- Colin Haley, an American mountaineer who has doggedly pushed the boundaries of alpine climbing for the last 15 years. But, as veteran alpinist Rolando Garibotti put it, Haley’s 2016 season might be the best anyone has ever had in Patagonia. He completed the first solo ascent of Torre Egger, the 9,350-foot snowcapped granite turret on the border between Chile and Argentina, considered amongst the hardest climbs in the world. He also achieved several other rapid ascents in the region. Then, in June, he stormed up the Infinite Spur on Mount Foraker in the Alaska Range by himself in a day.
- Ashima Shiraishi, a teenage American rock climber who has continued her progression as one of the world’s best climbers, becoming the first female to climb the hardest-rated boulder problem—Horizon in Japan, in March, then Sleepy Rave in Australia, in August.
- Antoine Girard, a French paraglider who soared above 8,100 meters to fly over the summit of Broad Peak on the China–Pakistan border in the Himalaya. It’s the first time a paraglider pilot has broken that elevation, much less flown above the summit of one the world’s tallest peaks.
- Shannon Switzer Swanson, an American surfer, marine conservationist and National Geographic Young Explorer who embarked on an ambitious journey to illuminate the global supply chain of tropical fish destined for American aquariums. Using her unique set of water skills and an academic approach, Swanson and her team journeyed from Indonesian reefs to enthusiasts’ homes to shine light on human impacts both positive and minus on our world’s sea life.
“This is the 12th year that National Geographic has searched around the world for individuals who personify the adventurous spirit in unique ways,” said Mary Anne Potts, National Geographic Adventure editorial director. “This year’s honorees are extraordinary and inspiring people who push the boundaries of exploration.”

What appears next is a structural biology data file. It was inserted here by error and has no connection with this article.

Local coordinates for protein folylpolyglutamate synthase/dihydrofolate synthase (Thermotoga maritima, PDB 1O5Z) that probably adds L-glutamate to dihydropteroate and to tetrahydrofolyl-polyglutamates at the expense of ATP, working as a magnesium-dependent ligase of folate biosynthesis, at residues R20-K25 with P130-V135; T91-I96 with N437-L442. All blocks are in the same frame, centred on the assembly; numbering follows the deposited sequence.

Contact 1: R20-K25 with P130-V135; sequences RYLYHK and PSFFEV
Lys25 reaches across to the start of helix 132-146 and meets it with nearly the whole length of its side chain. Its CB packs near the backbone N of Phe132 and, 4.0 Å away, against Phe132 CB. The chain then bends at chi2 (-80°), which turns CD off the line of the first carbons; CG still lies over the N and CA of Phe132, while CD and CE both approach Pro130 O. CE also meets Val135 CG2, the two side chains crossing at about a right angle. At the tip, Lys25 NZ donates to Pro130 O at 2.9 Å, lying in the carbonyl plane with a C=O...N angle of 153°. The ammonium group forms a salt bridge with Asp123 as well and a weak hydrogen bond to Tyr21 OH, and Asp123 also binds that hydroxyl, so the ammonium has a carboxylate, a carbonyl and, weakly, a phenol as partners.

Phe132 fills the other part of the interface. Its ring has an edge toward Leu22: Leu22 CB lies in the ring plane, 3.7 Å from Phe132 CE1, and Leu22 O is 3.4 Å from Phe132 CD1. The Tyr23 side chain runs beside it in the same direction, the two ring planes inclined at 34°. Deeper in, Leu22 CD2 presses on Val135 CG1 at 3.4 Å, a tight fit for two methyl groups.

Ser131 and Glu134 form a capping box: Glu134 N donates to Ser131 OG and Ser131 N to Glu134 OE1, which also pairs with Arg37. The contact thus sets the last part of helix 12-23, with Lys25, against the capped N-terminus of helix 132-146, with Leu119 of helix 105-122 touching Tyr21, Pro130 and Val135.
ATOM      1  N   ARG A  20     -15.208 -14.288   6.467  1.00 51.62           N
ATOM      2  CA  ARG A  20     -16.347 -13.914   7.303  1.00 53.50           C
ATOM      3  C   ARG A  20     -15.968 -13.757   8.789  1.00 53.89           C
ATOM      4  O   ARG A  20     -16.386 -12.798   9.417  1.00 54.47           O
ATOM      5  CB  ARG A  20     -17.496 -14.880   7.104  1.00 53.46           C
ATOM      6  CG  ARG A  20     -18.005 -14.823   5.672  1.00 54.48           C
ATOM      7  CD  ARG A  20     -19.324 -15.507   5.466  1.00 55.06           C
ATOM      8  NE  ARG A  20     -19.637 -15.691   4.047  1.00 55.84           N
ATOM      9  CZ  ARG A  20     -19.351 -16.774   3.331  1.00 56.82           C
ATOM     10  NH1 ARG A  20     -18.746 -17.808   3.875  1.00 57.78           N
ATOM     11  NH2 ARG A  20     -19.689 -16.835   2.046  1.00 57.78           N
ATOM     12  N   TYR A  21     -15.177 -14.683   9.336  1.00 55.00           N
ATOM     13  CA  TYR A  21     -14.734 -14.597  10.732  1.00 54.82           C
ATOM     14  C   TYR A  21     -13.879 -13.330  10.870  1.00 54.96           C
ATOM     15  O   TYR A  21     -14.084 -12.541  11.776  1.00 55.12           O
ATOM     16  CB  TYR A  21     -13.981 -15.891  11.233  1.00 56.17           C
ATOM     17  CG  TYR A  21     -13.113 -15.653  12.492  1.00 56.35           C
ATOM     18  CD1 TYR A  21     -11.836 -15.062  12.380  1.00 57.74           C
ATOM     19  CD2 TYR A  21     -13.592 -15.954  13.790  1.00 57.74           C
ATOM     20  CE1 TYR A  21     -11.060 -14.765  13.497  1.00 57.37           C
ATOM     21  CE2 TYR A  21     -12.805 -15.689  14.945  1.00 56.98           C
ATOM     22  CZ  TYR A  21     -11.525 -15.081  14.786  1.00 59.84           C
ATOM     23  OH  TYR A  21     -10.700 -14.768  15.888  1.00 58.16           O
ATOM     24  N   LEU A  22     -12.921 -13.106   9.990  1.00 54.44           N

National Geographic has named Adventurers of the Year since 2006. Mountaineer Pasang Lhamu Sherpa Akita, from Nepal, was voted the 2016 People’s Choice Adventurer of the Year. By the time she was 15, she’d lost both her parents and was left to care for her 6-year-old sister.
Still, she made her way up the world’s tallest peaks including K2 and Everest and continues to work tirelessly to serve the disadvantaged in the aftermath of the April 2015 earthquake in Nepal.
To learn more about each adventurer through photos, interviews and a video, and to vote daily for the 2017 People’s Choice Adventurer of the Year, go to www.nationalgeographic.com/adventure/adventurers-of-the-year.html or follow @NatGeoAdventure on Instagram or @NGAdventure on Twitter using #advofyear.
The first ever National Geographic Adventurer of the Year Hall of Fame Award will be unveiled this year. In September 2016, Arctic explorers Sarah McNair-Landry, Erik Boomer, and Ben Stookesberry—all past Adventurers of the Year and National Geographic Explorers—completed their traverse of the Greenland ice cap by kite-ski and the first kayak descent of a glacial river cut by massive waterfalls.
Despite setbacks that included a serious head injury, dangerous crevasses, and an uncharted route, the team relied on their extensive polar experience to bring them safely across Greenland’s mysterious landscape.